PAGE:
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We pass out from the city's feverish hum,

To find refreshment in the silent woods ; And nature, that is beautiful and dumb,

Like a cool sleep upon the pulses broodsYet, even there, a restless thought will steal To teach the indolent heart it still must feel.

Strange, that the audible stillness of the noon,

The waters tripping with their silver feet, The turning to the light of leaves in June,

And the light whisper as their edges meetStrange—that they fill not, with their tranquil tone, The spirit, walking in their midst alone.

There's no contentment in a world like this,

Save in forgetting the immortal dream; We may not gaze upon the stars of bliss,

That through the cloud-rists radiantly stream; Bird-like, the prisoned soul will lift its eye And pine till it is hooded from the sky.

THE TORN HAT.

(A PICTURE BY SULLY.)

. . . . “A leaf
Fresh flang upon a river, that will dance
Upon the wave that stealeth out its life,
Then sink of its own heaviness."

PHILIP SLINGSBY.

THERE's something in a noble boy,

A brave, free-hearted, careless one, With his unchecked, unbidden joy,

His dread of books and love of fun, And in his clear and ready smile, Unshaded by a thought of guile,

And unrepressed by sadnessWhich brings me to my childhood back, As if I trod its very track,

And felt its very gladness.

And yet it is not in his play,

When every trace of thought is lost, And not when you would call him gay,

That his bright presence thrills me most.

His shout may ring upon the hill, His voice be echoed in the hall,

His merry laugh like music trill, And I in sadness hear it all —

For, like the wrinkles on my brow,

I scarcely notice such things nowBut when, amid the earnest game,

He stops, as if he music heard,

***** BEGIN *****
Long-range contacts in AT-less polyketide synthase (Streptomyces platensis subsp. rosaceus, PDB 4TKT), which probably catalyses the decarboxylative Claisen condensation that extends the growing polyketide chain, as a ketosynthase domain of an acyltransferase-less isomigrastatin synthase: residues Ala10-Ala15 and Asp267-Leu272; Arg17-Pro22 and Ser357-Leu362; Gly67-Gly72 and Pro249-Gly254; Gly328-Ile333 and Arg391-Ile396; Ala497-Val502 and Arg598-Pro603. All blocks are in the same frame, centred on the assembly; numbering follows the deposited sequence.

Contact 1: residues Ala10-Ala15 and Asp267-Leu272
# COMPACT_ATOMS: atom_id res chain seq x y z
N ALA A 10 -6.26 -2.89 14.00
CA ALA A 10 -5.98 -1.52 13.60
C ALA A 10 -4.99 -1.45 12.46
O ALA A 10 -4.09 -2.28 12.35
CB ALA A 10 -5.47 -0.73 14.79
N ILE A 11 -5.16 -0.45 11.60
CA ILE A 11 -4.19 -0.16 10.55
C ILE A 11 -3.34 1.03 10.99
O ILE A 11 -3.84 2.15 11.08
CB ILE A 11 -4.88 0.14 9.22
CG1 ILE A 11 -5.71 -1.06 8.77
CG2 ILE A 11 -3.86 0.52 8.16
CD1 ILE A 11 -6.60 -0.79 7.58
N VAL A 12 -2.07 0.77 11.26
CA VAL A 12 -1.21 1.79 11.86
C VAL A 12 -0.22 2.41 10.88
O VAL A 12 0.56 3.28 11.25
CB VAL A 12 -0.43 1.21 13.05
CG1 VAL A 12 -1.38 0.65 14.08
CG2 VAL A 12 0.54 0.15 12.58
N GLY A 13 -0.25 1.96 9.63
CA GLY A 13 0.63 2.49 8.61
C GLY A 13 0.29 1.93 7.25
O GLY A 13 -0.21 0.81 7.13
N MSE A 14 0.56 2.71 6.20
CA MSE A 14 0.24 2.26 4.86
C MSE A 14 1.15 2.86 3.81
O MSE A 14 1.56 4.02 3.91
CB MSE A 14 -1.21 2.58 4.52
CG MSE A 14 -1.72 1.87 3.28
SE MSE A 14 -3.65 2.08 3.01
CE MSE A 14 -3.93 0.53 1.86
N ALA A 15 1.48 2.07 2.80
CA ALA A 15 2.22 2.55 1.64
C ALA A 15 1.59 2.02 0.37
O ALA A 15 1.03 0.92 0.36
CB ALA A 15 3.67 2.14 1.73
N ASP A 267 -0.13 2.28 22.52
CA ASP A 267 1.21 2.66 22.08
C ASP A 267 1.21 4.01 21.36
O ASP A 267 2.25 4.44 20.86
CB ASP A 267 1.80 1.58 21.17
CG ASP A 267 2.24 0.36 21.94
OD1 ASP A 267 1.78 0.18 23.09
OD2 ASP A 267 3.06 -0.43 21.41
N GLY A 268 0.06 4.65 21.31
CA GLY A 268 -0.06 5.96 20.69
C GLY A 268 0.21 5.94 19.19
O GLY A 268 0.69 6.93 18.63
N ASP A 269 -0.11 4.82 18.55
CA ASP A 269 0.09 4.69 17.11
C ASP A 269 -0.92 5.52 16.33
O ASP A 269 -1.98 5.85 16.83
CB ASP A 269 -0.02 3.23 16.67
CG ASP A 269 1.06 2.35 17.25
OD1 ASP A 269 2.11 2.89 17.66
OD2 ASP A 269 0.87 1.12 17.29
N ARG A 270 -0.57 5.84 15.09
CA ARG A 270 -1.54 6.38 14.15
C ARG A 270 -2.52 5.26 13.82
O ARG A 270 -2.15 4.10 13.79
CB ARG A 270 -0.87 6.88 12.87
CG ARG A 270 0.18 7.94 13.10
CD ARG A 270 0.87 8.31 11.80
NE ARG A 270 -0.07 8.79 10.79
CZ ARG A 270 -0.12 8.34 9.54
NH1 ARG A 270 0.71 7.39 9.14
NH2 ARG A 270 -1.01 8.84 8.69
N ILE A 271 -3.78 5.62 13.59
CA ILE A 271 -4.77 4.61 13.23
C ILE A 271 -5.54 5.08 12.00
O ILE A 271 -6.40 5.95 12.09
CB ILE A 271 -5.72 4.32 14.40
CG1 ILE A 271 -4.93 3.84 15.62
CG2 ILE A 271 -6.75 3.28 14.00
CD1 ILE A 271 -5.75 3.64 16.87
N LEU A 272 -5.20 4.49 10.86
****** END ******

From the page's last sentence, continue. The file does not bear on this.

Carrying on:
And, heedless of his shouted name

As of the carol of a bird,
Stands gazing on the empty air
As if some dream were passing there-

'Tis then that on his face I look, His beautiful but thoughtful face,

And, like a long-forgotten book, Its sweet, familiar meanings trace,

Remembering a thousand things

Which passed me on those golden wings, Which time has fettered now

Things that came o’er me with a thrill,
And left me silent, sad, and still,
And threw upon my brow

A holier and a gentler cast,
That was too innocent to last.

”Tis strange how thought upon a child

Will, like a presence, sometimes press,
And when his pulse is beating wild,

And life itself is in excess-
When foot and hand, and ear and eye,
Are all with ardour straining high-

How. in his heart will spring
A feeling whose mysterious thrall
Is stronger, sweeter far than all ;

And on its silent wing,
How with the clouds he'll float away,
As wandering and as lost as they!

APRIL.

“ A violet by a mossy stone,

Half hidden from the eye,
Fair as a star, when only one
Is shining in the sky."

WORDS WORTH.

I HAVE found violets. April hath come on,
And the cool winds feel softer, and the rain
Falls in the beaded drops of summer time.
You may hear birds at morning, and at eve
The tame dove lingers till the twilight falls,
Cooing upon the eaves, and drawing in
His beautiful bright neck, and, from the hills,
A murmur like the hoarseness of the sea
Tells the release of waters, and the earth

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